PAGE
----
Although some women do suffer from the conditions listed below, they are much more common in men.
Hair loss is part and parcel of getting older for many men, but it is also a source of great anxiety for many, especially those that start to lose their hair from an early age. Usually, men start to lose their hair between the ages of 30 and 50, but some people lose their hair as early as their twenties.
Reasons for hair loss
In the vast majority of cases, hair loss is genetic and starts to disappear in a certain pattern, known as male pattern baldness (the hair thins at the crown first and then starts thinning on other areas of the scalp). Other causes of hair loss may include anaemia, stress, an under-active thyroid and a scalp condition.
Can hair loss be prevented?
In many cases, hair loss cannot be stopped. In cases where hair loss has been caused by a medical condition, such as anaemia, the hair may start growing again once the condition has been treated. There are some treatments available which redistribute the hair to areas of the scalp that are thinning; this is known as hair transplant treatment. Some men may also wear a wig or use a lotion to stimulate hair growth.
Colour blindness is much more common in men than women; it affects 1 in 20 men and 1 in 200 women. Colour blindness is an inherited condition that is caused by an abnormality in the colour vision gene. The most common type of colour blindness is red-green colour blindness, when the individual cannot tell which colour is red and which is green.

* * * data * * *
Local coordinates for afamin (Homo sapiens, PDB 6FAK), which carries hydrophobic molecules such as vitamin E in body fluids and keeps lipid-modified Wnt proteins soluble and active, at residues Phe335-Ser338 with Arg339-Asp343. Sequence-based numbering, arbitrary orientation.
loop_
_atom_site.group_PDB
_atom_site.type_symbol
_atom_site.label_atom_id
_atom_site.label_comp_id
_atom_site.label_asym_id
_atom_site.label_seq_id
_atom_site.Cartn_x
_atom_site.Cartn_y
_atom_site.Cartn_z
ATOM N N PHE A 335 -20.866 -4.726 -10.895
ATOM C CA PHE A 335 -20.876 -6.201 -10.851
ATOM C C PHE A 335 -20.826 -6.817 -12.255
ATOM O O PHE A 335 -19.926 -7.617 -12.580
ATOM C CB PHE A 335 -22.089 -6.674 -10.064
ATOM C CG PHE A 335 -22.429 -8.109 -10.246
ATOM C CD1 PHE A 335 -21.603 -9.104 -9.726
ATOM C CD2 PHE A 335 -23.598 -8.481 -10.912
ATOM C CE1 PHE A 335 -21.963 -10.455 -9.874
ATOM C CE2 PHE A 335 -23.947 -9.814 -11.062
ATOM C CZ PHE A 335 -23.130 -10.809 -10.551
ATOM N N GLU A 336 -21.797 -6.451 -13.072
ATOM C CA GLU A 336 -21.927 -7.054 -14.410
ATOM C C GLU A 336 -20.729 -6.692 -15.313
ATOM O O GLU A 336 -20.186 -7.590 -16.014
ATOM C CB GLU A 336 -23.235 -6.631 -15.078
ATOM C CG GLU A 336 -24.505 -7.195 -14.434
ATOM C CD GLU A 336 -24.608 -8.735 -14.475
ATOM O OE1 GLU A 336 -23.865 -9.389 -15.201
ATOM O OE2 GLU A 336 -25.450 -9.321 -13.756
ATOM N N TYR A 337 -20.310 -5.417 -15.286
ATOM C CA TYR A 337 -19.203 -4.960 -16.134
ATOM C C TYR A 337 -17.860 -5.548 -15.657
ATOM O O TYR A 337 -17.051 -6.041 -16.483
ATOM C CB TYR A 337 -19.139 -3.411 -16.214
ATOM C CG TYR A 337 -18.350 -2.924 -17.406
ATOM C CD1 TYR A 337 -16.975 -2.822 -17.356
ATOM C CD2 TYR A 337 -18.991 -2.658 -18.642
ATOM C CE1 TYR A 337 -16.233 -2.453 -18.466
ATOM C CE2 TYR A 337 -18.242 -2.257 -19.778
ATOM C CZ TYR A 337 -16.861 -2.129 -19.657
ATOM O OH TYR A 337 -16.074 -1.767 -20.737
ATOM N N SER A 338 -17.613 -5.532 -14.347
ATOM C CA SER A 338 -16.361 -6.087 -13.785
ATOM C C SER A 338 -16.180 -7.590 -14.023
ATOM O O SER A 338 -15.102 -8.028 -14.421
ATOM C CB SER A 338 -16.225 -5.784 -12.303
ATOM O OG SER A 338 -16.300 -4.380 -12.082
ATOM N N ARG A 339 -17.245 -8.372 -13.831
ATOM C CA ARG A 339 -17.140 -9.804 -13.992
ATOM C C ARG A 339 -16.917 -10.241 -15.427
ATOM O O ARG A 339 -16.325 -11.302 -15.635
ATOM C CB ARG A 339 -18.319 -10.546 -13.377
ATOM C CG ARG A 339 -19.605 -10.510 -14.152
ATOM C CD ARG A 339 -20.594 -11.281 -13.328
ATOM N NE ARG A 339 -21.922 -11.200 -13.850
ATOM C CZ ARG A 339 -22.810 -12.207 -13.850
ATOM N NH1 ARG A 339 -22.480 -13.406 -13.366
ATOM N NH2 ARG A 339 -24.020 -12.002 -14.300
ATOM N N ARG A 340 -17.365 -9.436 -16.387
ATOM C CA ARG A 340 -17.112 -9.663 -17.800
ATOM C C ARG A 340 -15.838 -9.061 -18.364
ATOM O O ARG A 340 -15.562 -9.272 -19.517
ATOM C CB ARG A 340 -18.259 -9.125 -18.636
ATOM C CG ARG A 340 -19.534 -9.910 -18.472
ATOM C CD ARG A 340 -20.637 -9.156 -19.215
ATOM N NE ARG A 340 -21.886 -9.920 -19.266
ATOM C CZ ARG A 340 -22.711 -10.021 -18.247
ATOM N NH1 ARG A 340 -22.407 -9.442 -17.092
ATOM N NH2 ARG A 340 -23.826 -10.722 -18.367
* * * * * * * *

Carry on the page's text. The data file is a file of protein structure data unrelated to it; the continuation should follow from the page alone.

Can it be cured?
Colour blindness cannot be cured but it doesn’t have any damaging effects and it doesn’t impinge vision or stop people from doing the same activities that people without colour blindness do (some careers, such as being a pilot or joining the RAF may not be possible if you are colour blind). You shouldn’t need any medical treatment for this condition unless your vision becomes blurred or you suffer from sore or itchy eyes, which will usually be caused by a different condition.
Snoring is a common condition amongst men, especially those over the age of 50. Snoring usually occurs as a result of the soft palate (the soft part at the back of the roof of the mouth) vibrating when you breathe during the night. Other causes and risk factors include:
- Being overweight
- Taking sleeping tablets
- Having a cold, cough or throat infection
- Sleeping on your back
Effects of snoring
Snoring can be detrimental to both general health and psychological health as it can disturb sleep patterns, which will in turn, affect social relationships and performance at work as well as causing tiredness and a lack of energy and concentration.
Treatment for snoring
Treatment usually involves surgery if a blockage or problem with the structures of the nose is causing snoring. In most cases, a few simple changes can reduce snoring considerably; these include:
- Avoiding drinking alcohol in the evenings
- Giving up smoking
- Sleeping on your side
- Lose weight (if you are overweight)
- Clear your head by inhaling steam and using a nasal spray if you have a cold